With Europe on the verge of recession, the euro has sunk to 20-year lows and is pulling the rand down with it. Not that the rand needed much pulling against the backdrop of industrial-scale load shedding, collapsing confidence, and falling commodity prices.
The eurozone remains South Africa's largest trading partner and so the rand often dances to the euro's tune. And that tune at the moment is the blues.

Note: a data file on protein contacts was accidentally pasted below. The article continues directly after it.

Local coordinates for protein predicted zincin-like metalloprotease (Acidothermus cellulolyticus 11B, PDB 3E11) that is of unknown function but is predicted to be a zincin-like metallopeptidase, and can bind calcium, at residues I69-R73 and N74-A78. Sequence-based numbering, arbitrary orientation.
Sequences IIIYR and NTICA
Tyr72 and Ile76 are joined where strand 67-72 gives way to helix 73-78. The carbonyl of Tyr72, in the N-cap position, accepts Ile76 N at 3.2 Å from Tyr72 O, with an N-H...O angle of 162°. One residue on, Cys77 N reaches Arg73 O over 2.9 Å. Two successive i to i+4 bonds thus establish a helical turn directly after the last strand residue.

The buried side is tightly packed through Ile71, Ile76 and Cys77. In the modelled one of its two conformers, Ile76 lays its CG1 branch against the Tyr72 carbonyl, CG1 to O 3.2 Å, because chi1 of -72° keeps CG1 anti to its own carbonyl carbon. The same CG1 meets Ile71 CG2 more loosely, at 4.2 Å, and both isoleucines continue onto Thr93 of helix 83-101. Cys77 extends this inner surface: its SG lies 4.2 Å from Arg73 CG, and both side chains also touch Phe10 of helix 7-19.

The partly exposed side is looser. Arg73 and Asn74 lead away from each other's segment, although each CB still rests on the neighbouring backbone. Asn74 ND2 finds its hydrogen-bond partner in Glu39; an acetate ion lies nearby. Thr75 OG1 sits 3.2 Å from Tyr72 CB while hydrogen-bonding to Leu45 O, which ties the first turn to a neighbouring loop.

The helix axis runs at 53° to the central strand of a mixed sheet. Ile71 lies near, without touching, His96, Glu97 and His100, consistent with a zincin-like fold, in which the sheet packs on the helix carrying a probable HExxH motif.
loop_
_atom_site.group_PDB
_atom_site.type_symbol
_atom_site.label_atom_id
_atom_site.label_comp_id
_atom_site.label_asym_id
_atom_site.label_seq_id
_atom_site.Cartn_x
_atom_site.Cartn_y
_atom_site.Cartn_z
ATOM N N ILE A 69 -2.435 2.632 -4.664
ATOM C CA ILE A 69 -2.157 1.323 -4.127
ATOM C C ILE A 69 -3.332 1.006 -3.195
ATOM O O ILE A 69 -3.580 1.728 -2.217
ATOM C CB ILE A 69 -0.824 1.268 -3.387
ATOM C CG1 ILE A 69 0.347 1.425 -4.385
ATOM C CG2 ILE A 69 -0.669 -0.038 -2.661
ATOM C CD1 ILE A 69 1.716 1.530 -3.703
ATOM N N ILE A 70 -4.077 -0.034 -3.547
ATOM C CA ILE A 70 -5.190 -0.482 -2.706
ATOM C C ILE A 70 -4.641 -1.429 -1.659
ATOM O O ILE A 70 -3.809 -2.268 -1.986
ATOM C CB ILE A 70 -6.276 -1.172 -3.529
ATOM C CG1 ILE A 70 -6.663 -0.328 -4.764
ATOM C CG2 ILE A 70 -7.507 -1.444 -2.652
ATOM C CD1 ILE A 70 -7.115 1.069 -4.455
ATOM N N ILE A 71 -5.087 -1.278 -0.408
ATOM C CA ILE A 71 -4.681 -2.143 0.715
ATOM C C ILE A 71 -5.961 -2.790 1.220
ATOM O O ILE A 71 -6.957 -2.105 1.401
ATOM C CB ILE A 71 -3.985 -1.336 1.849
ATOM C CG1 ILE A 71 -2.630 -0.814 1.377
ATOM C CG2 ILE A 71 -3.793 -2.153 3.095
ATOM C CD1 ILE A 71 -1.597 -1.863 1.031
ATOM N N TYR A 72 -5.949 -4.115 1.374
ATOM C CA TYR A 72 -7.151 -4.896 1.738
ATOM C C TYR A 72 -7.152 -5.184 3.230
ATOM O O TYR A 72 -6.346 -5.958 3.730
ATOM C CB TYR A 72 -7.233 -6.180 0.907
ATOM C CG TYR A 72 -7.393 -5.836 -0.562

To wit, the rand has now sunk to its lowest level against the greenback since October 2020, plumbing 16.75/USD on Wednesday afternoon. This is largely because the euro is at 20-year lows and late on Wednesday was almost at parity with the dollar on mounting concerns that Europe's economy is tipping into recession. Russia looks set to cut off Europe's gas supplies, a geopolitical move that will send tremors around the world.
Not that the rand needed much of a push. At the moment, it really has hardly anything going for it.
For one thing, there is a growing consensus that South Africa's economy may be falling into recession itself right now, based on the data so far from the second quarter (Q2) and the rough start to the current quarter...